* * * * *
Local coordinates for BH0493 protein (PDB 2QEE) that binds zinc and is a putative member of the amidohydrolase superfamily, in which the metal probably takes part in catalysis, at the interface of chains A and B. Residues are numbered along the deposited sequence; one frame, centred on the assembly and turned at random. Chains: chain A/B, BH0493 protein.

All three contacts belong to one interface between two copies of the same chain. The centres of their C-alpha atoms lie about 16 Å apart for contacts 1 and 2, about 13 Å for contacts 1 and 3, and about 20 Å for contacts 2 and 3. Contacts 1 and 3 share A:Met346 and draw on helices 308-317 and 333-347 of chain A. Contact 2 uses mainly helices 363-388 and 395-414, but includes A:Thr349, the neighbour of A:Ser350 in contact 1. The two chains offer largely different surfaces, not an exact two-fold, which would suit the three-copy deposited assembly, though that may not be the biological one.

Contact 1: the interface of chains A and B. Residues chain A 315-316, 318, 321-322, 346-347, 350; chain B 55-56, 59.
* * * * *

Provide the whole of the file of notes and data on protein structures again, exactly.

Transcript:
Local coordinates for BH0493 protein (PDB 2QEE) that binds zinc and is a putative member of the amidohydrolase superfamily, in which the metal probably takes part in catalysis, at the interface of chains A and B. Residues are numbered along the deposited sequence; one frame, centred on the assembly and turned at random. Chains: chain A/B, BH0493 protein.

All three contacts belong to one interface between two copies of the same chain. The centres of their C-alpha atoms lie about 16 Å apart for contacts 1 and 2, about 13 Å for contacts 1 and 3, and about 20 Å for contacts 2 and 3. Contacts 1 and 3 share A:Met346 and draw on helices 308-317 and 333-347 of chain A. Contact 2 uses mainly helices 363-388 and 395-414, but includes A:Thr349, the neighbour of A:Ser350 in contact 1. The two chains offer largely different surfaces, not an exact two-fold, which would suit the three-copy deposited assembly, though that may not be the biological one.

Contact 1: the interface of chains A and B. Residues chain A 315-316, 318, 321-322, 346-347, 350; chain B 55-56, 59.